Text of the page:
The figures show many of the UK's biggest names, including Lincoln, Allied Dunbar, Guardian Financial Services, Black Horse Life and Barclays Life, have even poorer so-called "lapse rates". Separate research by Alan Lakey, an independent financial adviser writing for Money Management magazine, shows that many of those who lapse their policies early risk losing out because of heavy initial charges. He said yesterday: "No wonder the public places such little trust in the industry."
The PIA figures show that, after three years, 45 per cent of all regular premiums going into Lincoln's pensions have stopped. After two years, 30 per cent have lapsed their policies. Joe Palmer, chairman of the PIA, said: "Persistency is an important indicator of the quality of business that a firm has transacted. Although these results show that progress has been made, the industry will need to work very hard to reduce the lapse rate and regulators will be paying particular attention to the weaker performers."
Among the worst lapse rates identified in the PIA report, Guardian Financial Services, part of the insurance giant GRE, has a persistency rate of barely 55 per cent.
Norwich Union, which recently floated on the stock market, is marginally above average over three years, with 67 per cent still paying into its plans. Legal & General, where Mr Palmer was chief executive until joining the PIA, barely rates 64 per cent. Among the best companies are Standard Life, with an 88 per cent persistency rate, and Scottish Amicable, with 83 per cent.
Mr Lakey's research shows that those who do lapse their policies with Lincoln receive a poor return because of the way the company extracts its charges. After two years of paying pounds 200 a month - a total of pounds 4,800 - their pension would be worth just pounds 1,346, even assuming annual growth of 9 per cent for each year.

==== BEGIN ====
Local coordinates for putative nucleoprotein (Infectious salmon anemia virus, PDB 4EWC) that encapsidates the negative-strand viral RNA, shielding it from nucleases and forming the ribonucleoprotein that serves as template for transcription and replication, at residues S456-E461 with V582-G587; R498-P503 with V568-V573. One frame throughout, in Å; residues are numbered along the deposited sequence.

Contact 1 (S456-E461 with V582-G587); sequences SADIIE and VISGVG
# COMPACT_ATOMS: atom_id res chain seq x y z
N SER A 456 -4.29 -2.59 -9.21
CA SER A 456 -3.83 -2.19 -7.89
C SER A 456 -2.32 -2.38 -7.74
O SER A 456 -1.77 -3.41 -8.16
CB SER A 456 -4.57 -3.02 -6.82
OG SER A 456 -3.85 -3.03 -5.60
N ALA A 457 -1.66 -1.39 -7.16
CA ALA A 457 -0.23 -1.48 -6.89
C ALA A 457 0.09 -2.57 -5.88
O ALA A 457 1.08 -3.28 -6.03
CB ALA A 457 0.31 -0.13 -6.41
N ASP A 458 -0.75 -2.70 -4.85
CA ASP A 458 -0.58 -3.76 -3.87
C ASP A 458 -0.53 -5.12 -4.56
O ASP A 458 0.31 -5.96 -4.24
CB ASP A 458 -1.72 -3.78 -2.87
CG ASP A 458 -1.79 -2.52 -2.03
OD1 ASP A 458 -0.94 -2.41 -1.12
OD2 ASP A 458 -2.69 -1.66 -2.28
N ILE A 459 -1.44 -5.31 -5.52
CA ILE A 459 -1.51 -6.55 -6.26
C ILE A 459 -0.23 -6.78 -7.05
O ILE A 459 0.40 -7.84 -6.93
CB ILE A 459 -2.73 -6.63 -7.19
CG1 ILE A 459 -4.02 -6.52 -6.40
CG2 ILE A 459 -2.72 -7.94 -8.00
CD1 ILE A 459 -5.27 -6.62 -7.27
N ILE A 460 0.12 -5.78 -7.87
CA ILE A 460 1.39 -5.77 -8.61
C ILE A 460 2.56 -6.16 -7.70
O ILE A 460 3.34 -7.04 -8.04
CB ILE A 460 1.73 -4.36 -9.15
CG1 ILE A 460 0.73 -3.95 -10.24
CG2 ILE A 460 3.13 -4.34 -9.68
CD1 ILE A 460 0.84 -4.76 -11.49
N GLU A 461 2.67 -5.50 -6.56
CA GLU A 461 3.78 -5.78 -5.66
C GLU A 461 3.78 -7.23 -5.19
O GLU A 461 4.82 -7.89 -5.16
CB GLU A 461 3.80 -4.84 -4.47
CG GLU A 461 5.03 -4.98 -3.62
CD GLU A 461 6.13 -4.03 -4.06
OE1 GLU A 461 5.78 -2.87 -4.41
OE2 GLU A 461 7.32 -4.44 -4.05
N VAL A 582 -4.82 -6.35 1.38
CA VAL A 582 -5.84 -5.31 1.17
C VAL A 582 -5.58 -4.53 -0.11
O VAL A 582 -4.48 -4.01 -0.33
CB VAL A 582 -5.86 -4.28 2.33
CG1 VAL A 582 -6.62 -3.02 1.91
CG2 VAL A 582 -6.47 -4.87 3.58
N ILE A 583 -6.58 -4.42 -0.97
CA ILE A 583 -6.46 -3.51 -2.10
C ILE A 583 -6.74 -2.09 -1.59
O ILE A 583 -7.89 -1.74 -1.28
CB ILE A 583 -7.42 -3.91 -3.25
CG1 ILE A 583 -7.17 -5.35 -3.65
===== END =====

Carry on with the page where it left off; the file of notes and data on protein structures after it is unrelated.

The research shows that if left to grow over the next 28 years, the plan would be worth only pounds 8,127, less than one-third of what it would be worth with the average company.
Lincoln said it had changed the way it extracted charges from its pension contract so there were no penalties for stopping and starting payments. However it has no plans to rectify the situation for past policyholders.
A Lincoln spokesman said: "The persistency of our policies is low because we allow people to switch policies and because we have made a number of acquisitions in the last few years, such as Laurentian.
"Many said they would go back into our policies if they had the opportunity."
According to Mr Lakey's analysis, first published in Money Management, Allied Dunbar shows the worst value for money when policyholders lapse after paying in for five years.
Despite five years of paying pounds 200 a month, holders of a regular-premium personal pension will have just pounds 9,149 in their pension fund after investing pounds 12,000.
A spokesman for Allied Dunbar said: "Our financial advisers always say that a pension is a medium to long-term investment. We will strenuously push that point in our sales documents."